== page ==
BiomX reports “impressive” data in first bacteriophage trial
Hope that bacteriophages could represent a new therapeutic strategy for resistant bacterial infections has been bolstered by a study conducted by BiomX in cystic fibrosis (CF) patients.
While still early, the results show that in nine patients with CF and chronic infections with Pseudomonas aeruginosa (CF-P.a.) there was a five-fold (approximately 95%) reduction in bacterial burden – measured by colony forming units (CFU) at day 15 – in the first placebo-controlled trial of the BX004 bacteriophage cocktail.
The results from the phase 1 portion of the phase1/2a study have been described as “impressive” by analysts at Ladenburg Thalmann, as they show evidence of efficacy with a short seven-day duration of treatment, as well as the safety and tolerability of BX004. Management also said the data was better than would be expected with a short, ascending-dose regimen.
Bacteriophages are viruses that solely and selectively target and kill bacteria, and are being proposed as an alternative to antibiotics, able to offer highly-selective activity against pathogens, whilst sparing other beneficial organisms in the body.
So far, there are no approved therapies based on bacteriophages, although some patients with severe multidrug resistant infections have been treated with them on an experimental basis. That includes BX004, which has been shown in several patients treated at Yale University in the US to reduce CFUs by 99% after seven to ten days of dosing.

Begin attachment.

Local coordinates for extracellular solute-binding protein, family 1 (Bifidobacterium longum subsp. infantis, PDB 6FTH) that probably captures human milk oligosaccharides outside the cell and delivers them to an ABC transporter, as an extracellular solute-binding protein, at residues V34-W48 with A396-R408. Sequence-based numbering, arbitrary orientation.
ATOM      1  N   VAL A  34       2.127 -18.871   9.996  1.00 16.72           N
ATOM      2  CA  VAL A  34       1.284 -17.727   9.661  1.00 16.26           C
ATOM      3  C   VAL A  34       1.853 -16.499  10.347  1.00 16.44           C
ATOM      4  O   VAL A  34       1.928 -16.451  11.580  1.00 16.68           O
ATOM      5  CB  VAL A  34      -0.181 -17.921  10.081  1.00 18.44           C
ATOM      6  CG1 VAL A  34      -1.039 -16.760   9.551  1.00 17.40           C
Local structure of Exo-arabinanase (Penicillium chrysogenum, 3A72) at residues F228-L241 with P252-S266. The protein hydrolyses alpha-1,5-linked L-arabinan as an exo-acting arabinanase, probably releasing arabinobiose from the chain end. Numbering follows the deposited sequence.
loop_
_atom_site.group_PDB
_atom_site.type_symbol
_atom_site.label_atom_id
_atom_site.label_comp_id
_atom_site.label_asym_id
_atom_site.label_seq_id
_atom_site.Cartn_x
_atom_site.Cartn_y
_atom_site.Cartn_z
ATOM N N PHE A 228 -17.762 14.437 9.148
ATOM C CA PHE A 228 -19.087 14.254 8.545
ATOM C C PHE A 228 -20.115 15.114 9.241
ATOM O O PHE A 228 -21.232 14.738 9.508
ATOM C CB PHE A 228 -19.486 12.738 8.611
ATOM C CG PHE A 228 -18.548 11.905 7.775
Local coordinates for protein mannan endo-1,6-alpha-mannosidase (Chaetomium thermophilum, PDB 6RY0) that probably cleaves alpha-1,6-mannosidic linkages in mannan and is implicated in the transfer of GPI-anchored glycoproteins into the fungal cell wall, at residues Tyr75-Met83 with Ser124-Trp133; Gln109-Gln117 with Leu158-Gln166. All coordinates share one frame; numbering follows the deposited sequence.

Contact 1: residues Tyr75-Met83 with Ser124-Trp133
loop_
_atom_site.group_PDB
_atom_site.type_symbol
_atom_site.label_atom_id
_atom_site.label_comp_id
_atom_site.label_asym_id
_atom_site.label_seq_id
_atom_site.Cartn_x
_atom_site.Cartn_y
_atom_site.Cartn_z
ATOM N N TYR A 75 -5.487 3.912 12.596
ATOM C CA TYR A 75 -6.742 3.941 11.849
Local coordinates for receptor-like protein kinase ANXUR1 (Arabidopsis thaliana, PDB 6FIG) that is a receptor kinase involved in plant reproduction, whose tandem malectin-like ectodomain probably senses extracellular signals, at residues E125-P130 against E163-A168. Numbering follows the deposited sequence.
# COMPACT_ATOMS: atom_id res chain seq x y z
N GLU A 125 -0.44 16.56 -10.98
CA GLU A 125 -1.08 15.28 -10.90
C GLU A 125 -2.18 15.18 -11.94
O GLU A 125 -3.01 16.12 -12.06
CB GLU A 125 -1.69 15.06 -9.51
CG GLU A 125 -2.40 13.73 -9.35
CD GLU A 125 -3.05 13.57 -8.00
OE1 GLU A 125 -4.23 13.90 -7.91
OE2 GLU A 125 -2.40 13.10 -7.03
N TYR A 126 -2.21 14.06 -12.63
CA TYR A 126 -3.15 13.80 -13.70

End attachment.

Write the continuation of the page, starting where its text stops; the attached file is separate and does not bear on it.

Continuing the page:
In BiomX’ trial, CF patients – who are vulnerable to persistent bacterial infections, due to over-production of sputum in their lungs – were already receiving a stable regimen of background antibiotic therapy, suggesting the bacteriophage cocktail was providing additional benefits.
The phase 2 portion of the study is already underway, with two out of a target 24 patients already dosed with a 10-day regimen, and results expected in the third quarter of 2023.
“In our view, BiomX appears to have appropriately selected the phages for its cocktail to generate safe and effective results in CF-P.a. patients,” said Ladenburg Thalmann analyst Michael Higgins in a research note.
This group of patients is generally treated with inhaled antibiotics twice a day on a 28-day on, 28-day off regimen or daily oral antibiotics, but these have limited efficacy and can stimulate antibiotic resistant strains.
“While resistance development is inevitable, the rate at which resistance occurs is ~10-fold slower following phage therapy compared with resistance development following antibiotic therapy,” according to the analyst.
Pseudomonas aeruginosa, which can form ‘biofilms’ in the lungs of patients, is the most important contributor to morbidity and mortality in people with CF, a disease where 80% of patients succumb to respiratory failure due to inflammation and chronic bacterial infection.
The data has emerged as BiomX announced a $7.5 million private placement – backed by existing investors Orbimed and the Cystic Fibrosis Foundation – that will be used to fund further clinical development of BCX004.